MONTGOMERY COUNTY, Pennsylvania (WPVI) -- The Montgomery County Office of Public Health announced Friday that 10 confirmed hepatitis A cases can be tied back to Gino's Ristorante and Pizzeria in West Norriton.
Gino's was closed on January 7.
On Friday, the owners of Gino's allege the health department hadn't been able to identify the source of the outbreak, forcing their restaurant to close without sharing any evidence and hurting their reputation.
"There is nothing linked to us or the restaurant or the food that Hepatitis A exists," said Giacomo Badalamenti, co-owner of Gino's. "Our staff has been tested and vaccinated. All tests have come back negative. Our families also tested negative, so there is nothing in our restaurant that hepatitis A exists."
Action News contacted the Montgomery County health department and asked how they connected the outbreak to the restaurant.
A spokesperson said, "No source has been determined at this time. Through our investigation, we are able to identify hepatitis A was at the facility during late November. But we are not able to confirm if it was an ill food worker or a contaminated food product."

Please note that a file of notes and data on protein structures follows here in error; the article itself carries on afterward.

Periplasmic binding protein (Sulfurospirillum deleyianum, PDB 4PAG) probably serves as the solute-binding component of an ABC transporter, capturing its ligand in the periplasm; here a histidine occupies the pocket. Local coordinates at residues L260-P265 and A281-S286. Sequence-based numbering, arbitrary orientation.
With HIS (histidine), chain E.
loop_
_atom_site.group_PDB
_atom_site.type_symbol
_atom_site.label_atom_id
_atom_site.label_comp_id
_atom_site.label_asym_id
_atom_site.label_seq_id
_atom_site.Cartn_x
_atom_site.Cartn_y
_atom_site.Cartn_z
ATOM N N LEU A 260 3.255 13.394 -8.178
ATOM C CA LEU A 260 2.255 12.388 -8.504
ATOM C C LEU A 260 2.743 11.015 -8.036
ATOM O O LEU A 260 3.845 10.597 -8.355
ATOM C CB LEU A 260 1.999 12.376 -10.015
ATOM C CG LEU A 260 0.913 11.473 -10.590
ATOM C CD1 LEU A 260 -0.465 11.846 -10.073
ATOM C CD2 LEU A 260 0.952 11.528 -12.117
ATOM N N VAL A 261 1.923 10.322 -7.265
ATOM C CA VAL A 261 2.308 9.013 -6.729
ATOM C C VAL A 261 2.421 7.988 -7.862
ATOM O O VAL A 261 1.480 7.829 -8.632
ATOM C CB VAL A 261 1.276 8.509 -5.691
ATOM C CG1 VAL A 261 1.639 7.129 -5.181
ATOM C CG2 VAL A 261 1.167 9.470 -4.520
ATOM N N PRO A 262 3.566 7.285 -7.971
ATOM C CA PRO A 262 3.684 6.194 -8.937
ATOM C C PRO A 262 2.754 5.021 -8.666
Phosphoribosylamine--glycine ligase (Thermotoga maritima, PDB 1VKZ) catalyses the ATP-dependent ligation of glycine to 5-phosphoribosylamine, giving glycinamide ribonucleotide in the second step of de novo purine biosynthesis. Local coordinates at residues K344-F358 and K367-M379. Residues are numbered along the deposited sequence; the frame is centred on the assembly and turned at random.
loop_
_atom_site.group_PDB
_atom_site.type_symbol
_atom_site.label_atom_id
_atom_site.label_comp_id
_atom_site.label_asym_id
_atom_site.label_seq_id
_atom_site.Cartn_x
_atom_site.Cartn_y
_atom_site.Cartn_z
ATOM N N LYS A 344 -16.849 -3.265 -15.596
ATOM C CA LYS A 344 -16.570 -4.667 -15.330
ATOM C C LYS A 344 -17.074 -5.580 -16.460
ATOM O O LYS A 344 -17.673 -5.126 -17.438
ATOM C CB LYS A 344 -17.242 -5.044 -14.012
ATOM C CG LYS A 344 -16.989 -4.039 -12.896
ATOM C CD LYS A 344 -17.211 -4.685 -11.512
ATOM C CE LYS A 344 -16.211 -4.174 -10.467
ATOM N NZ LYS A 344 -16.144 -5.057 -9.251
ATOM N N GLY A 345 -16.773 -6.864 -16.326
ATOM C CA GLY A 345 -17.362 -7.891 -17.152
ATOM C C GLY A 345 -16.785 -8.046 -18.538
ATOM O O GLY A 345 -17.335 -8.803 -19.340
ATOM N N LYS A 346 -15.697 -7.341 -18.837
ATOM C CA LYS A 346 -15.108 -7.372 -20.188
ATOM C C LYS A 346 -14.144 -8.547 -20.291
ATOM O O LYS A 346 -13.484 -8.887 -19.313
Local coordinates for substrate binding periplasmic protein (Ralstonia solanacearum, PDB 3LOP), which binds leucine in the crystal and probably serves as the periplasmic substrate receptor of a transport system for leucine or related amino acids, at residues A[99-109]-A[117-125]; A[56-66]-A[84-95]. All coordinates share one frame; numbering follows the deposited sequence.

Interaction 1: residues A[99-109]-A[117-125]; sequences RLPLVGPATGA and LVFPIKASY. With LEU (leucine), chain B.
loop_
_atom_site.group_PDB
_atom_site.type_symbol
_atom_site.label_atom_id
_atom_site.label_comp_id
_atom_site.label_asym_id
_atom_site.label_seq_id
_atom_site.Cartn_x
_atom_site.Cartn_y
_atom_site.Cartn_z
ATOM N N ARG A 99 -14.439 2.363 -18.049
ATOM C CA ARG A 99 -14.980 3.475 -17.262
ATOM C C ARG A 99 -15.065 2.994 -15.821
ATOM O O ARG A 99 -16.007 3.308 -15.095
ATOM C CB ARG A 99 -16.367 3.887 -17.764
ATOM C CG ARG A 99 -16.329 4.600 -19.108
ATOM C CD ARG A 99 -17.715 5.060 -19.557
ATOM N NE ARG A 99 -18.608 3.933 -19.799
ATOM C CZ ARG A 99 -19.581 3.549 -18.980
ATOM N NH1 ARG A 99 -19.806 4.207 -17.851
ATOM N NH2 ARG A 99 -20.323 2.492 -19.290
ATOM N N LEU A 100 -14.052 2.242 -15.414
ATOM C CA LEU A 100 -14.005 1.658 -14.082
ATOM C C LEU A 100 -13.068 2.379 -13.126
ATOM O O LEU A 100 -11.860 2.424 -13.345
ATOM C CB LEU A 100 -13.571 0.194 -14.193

The owners wish that more information would have been shared with them during this process.
"It's a sad situation all the way around, and we also want answers for public safety, our families, our staff, their families, and everyone that comes and enters at our restaurant," said Badalamenti.
The health department conducted an inspection Thursday and gave Gino's the green light to reopen.
A total of 13 hepatitis A cases are under investigation, officials said. They say 10 are confirmed, and three remain suspect.
Of the 10 confirmed cases, seven people in were the hospital at one point in time, but none currently remain hospitalized.
Three deaths are linked to this outbreak.
The Pennsylvania Department of Health provided this information on hepatitis A:
"Hepatitis A is a highly contagious, vaccine-preventable, liver infection caused by the hepatitis A virus (HAV) ranging in severity from mild infection lasting a few weeks to severe disease lasting several months. Hepatitis A usually spreads when a person unknowingly ingests the virus from objects, food, or drinks contaminated by small, undetected amounts of stool from an infected person. Hepatitis A can also spread from close personal contact with an infected person such as through sex or caring for someone who is ill."